The objective to make bitcoin more appealing to mainstream traders and investors has proven to be quite difficult to achieve. Bitcoin exchanges remain the primary source of buying and selling cryptocurrency. Some traders prefer more “off the books” activity, which does not impact the current price per BTC all that much. This is why so-called dark pools have been introduced not too long ago.
Explaining The Concept of a Bitcoin Dark Pool
The term dark pool relates to the financial sector. Look at it as a private forum for traders and investors to exchange securities or digital assets. Buyers and sellers agree to conduct trades at specific prices, yet none of this activity will be made visible on the public order book of said exchange. To the bitcoin world, this can prove to be quite powerful, as high trading volume will create price volatility.
Generating liquidity across dark pools can be a challenge, especially in the crypto world. Big players, also known as “whales“, will often converge on these dark pools to buy or sell large amounts of cryptocurrency. Most dark pools have a minimum liquidity requirement each investor needs to bring to the table as well, making them inaccessible to the general public.
Using public exchanges – either in traditional finance or in bitcoin – is only so appealing to the big fish. Keeping trading activities confidential and outside of the purview of the general public is more important to dark pool users. Moreover, the dark pool trading activity does not affect the publicly traded value of said security or asset. In the case of bitcoin, dark pool trades could occur for more or less value than the bitcoin price, off the books.
Additionally, investors rely on dark pools as a way to keep their cards close to the chest, so to speak. Even in the bitcoin world, there are quite a few spectators who may not necessarily be willing to be the first to buy bitcoin. Using a dark pool ensures all transactions are confidential, as no one knows who is trading with whom. To some people, this is very important, whereas the average bitcoin enthusiasts will be far less concerned about making their intentions clear to the rest of the world.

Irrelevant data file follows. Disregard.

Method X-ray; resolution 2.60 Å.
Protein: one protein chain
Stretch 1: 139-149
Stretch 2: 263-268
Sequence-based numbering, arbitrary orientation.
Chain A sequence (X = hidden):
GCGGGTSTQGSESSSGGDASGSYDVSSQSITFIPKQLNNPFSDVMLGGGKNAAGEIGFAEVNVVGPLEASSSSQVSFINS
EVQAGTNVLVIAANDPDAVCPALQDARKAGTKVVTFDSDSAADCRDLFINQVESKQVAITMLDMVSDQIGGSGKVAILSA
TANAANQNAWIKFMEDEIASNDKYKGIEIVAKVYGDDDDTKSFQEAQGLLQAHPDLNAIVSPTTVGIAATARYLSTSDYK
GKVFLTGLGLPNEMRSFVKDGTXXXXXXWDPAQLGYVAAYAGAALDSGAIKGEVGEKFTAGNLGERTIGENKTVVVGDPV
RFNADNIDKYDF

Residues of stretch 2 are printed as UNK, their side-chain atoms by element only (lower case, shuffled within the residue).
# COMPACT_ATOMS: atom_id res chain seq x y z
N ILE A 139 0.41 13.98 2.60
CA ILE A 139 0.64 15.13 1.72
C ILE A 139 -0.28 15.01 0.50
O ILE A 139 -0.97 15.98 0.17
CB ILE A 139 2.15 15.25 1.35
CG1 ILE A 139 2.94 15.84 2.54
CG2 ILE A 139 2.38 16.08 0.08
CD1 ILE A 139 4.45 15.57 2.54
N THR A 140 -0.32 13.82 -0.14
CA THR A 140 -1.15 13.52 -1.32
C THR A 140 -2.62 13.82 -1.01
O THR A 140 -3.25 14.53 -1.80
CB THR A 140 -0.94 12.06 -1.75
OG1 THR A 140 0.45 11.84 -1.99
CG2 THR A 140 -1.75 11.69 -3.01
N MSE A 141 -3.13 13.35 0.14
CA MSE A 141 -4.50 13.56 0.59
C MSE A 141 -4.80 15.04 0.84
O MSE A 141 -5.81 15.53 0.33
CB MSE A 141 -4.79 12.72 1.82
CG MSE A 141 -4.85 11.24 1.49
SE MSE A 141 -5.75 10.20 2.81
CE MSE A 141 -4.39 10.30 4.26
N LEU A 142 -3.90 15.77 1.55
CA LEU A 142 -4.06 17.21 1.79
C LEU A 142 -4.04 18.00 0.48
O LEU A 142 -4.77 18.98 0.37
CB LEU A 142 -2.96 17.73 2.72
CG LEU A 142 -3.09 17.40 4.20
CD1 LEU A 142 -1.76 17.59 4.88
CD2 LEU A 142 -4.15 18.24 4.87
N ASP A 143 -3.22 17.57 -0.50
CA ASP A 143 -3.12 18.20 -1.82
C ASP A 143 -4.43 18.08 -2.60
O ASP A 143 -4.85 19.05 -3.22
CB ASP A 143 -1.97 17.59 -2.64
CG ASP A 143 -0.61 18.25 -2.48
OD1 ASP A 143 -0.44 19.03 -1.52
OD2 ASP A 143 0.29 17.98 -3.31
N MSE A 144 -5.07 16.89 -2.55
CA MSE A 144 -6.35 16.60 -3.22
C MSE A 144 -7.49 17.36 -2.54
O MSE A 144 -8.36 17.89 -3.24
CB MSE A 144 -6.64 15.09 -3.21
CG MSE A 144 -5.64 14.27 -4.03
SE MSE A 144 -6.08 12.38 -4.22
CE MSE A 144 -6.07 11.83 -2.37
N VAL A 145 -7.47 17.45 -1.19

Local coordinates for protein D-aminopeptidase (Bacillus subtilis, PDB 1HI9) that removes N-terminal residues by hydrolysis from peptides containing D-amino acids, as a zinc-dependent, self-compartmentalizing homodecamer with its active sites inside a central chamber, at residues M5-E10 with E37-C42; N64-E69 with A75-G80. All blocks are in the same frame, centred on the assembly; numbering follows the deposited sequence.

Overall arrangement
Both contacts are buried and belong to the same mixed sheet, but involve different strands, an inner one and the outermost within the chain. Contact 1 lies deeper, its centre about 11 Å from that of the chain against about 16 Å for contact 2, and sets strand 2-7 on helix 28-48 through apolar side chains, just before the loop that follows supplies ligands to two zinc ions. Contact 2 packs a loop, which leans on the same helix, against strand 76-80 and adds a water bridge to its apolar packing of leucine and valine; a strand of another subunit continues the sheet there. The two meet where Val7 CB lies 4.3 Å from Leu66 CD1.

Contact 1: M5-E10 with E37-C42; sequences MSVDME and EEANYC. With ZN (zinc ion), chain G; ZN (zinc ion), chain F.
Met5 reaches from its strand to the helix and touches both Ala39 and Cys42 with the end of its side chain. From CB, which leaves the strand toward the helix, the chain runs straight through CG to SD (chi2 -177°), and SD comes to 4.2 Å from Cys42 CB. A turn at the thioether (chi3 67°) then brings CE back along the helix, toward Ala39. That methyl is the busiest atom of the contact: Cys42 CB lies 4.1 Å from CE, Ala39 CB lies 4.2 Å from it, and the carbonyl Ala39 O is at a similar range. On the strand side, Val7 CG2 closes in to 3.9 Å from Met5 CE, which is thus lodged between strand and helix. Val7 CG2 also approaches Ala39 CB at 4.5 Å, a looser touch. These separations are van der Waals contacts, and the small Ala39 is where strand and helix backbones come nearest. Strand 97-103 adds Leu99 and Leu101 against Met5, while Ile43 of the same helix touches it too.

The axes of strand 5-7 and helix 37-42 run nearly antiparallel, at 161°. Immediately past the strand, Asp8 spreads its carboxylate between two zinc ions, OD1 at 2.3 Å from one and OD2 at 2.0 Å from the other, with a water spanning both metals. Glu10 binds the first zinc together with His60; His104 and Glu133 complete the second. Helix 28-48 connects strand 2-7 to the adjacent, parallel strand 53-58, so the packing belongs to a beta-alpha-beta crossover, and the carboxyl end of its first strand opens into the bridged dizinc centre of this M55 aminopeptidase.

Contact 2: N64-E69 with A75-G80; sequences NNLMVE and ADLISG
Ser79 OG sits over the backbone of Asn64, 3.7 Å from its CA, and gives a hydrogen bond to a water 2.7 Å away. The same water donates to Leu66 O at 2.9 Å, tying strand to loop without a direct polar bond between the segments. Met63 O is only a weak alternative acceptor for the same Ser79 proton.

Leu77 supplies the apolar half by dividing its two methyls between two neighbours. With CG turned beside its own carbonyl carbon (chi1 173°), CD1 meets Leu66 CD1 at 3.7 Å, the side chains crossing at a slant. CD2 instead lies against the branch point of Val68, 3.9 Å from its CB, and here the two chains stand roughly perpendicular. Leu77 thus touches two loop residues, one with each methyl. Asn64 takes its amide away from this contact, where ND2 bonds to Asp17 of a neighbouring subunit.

Kraken is perhaps the only public bitcoin exchange operating a dark pool. The company launched this offering in 2016, although it is unclear how successful this venture has been so far. It seems evident there is a demand for this type of trading platform, as investors want to buy and sell large amounts of cryptocurrency without causing a bubble or mass panic. A dark pool fits the bill perfectly in this regard.
TradeZero, a broker-dealer active in the world of bitcoin, launched their dark pool exchange in August of 2016. It is expected this offering will be expanded to include support for other currencies, including Ethereum and Litecoin. TradeZero is targeting non-US investors specifically and runs their dark pool service without charging a commission. It will be interesting to keep an eye on the bitcoin dark pool market moving forward, that much is certain.
If you liked this article, follow us on Twitter @themerklenews and make sure to subscribe to our newsletter to receive the latest bitcoin, cryptocurrency, and technology news.